Waking up in a hospital bed, yet again, I knew the end was rapidly approaching. Although I wasn't sure which end would manifest itself first, my recovery or my death, I knew something big was encroaching upon my distorted reality. At the age of 29, I had been through enough inpatient and outpatient treatment centers, seen enough therapists, and been to enough meetings to know that there was a different way of living.
My "story" really isn't any different than anyone else’s. At the age of 16 I began drinking, my demanding social life became a priority over school and sports. Quitting nearly every activity I was involved in, I threw myself into a spiral of school, work, and partying. Although I did not drink often, when I did, it was always chaotic. The real delusion of this new life began around the age of 19. A college student, I went to school full time, worked full time, and partied full time. The cycle was school, work, and party. Wake up. Repeat. How I managed to obtain my Associate's Degree is still beyond me, but I got it done.
After college I began working in a different field and dedicated myself to independent parties. While I would go out on the weekends, the weekdays were mine. Isolating became the priority. It was much easier to avoid painful humiliation when I drank alone. After several treatments and no real recovery, I found a new happiness in a drug with a death wish. Heroin became my soul mate, my lover, my friend. Within three years, I lost everything I owned and nearly my life. My will to live diminished as I searched for the next high. Thankfully, my Higher Power intervened, and I was given a new way of life.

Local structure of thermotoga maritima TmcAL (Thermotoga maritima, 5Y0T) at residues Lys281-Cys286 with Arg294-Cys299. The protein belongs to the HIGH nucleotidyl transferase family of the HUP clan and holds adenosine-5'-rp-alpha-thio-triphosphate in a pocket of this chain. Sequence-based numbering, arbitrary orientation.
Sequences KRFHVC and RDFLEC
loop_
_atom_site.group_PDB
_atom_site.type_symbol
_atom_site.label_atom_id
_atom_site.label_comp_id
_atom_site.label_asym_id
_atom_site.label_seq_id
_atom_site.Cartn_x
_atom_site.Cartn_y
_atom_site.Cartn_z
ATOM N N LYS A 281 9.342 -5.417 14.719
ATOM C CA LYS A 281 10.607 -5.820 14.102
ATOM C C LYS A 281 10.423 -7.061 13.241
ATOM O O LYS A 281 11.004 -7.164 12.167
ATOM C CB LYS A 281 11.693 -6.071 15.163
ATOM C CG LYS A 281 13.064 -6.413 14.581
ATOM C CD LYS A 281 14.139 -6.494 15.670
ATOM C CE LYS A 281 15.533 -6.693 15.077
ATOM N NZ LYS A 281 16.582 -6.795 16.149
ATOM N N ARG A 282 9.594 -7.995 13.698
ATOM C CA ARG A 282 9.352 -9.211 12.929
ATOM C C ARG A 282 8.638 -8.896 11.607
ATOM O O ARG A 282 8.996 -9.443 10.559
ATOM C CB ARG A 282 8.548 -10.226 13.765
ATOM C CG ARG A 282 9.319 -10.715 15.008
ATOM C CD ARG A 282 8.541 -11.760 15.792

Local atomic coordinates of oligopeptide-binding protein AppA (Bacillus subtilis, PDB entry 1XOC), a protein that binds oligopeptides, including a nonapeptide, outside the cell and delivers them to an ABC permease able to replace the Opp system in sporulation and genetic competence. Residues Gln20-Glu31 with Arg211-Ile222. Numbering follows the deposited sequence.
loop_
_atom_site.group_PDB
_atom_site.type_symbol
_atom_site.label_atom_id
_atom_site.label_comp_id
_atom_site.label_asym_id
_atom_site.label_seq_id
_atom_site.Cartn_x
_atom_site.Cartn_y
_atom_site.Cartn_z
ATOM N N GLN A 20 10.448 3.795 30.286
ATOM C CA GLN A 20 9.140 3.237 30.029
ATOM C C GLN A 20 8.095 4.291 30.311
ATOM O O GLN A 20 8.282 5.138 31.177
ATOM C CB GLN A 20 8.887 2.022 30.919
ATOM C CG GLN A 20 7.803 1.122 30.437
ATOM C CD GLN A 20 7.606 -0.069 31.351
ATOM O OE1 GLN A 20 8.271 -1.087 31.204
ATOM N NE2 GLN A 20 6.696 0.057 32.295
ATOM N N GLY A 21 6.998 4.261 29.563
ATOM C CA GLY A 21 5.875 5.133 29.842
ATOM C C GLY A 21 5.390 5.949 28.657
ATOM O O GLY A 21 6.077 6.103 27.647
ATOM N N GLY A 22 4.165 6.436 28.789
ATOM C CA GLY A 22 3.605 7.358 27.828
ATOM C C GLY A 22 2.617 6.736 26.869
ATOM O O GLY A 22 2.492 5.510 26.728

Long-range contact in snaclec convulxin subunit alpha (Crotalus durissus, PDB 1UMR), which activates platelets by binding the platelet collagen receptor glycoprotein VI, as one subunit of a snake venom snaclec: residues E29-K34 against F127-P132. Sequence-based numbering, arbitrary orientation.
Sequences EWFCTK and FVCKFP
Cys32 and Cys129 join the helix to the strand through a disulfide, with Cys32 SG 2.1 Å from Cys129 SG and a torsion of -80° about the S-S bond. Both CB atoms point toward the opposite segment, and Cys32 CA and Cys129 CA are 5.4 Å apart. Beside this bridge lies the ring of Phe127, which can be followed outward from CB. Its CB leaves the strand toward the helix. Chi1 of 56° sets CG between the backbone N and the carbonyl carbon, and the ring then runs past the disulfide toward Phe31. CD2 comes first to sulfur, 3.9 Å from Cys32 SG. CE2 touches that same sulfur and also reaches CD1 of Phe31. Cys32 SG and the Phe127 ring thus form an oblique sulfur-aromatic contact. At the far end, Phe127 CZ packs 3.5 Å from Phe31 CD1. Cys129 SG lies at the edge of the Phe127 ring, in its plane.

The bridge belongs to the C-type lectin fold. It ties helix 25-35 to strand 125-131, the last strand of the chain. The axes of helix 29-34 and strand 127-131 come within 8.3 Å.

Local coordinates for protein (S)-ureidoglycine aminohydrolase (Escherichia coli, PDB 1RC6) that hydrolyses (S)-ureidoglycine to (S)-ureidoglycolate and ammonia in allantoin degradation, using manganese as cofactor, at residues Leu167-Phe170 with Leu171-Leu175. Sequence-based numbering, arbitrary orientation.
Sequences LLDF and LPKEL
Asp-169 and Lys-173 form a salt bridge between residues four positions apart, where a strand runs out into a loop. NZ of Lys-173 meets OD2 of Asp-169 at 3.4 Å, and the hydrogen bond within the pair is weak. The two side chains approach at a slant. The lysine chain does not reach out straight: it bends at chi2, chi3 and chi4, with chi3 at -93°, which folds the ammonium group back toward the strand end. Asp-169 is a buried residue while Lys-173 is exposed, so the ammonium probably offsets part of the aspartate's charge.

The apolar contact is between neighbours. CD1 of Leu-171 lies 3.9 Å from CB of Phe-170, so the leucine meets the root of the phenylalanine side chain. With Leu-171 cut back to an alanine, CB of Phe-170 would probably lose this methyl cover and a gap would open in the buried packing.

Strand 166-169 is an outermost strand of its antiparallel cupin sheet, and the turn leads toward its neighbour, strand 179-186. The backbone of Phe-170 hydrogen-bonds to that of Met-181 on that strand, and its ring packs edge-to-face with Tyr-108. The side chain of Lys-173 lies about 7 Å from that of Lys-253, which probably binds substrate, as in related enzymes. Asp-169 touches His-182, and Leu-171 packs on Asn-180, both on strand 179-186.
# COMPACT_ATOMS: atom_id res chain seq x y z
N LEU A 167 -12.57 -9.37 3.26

Managing to scrape together enough courage, I walked into yet another 12-step meeting determined not to take another drink or drug. Those first few months weren't easy. As I sat on my couch one night, curled into the fetal position, crying and praying, I asked God to save me. My repeated prayer was simple, "Please don't let me drink tonight." When I awoke the next morning I was emotionally hung over. Physically, however, I had survived. I had made it through that mental anguish and planted my roots in recovery.
Life today is undeniably different. The pain and suffering have subsided, although I tend to welcome it on occasion. My day-to-day life consists of ubiquitous contact with God, or at least striving to maintain connection always. Again a college student, studying for my Bachelor's Degree, I am privileged to be able to balance work, school, and a life of recovery. Attending several meetings and meeting with my sponsor weekly keep me in check and focused. I have been granted a new life and a new way of living. Eternally grateful for those who have gone before me, I share the light of the Divine which was freely given to me.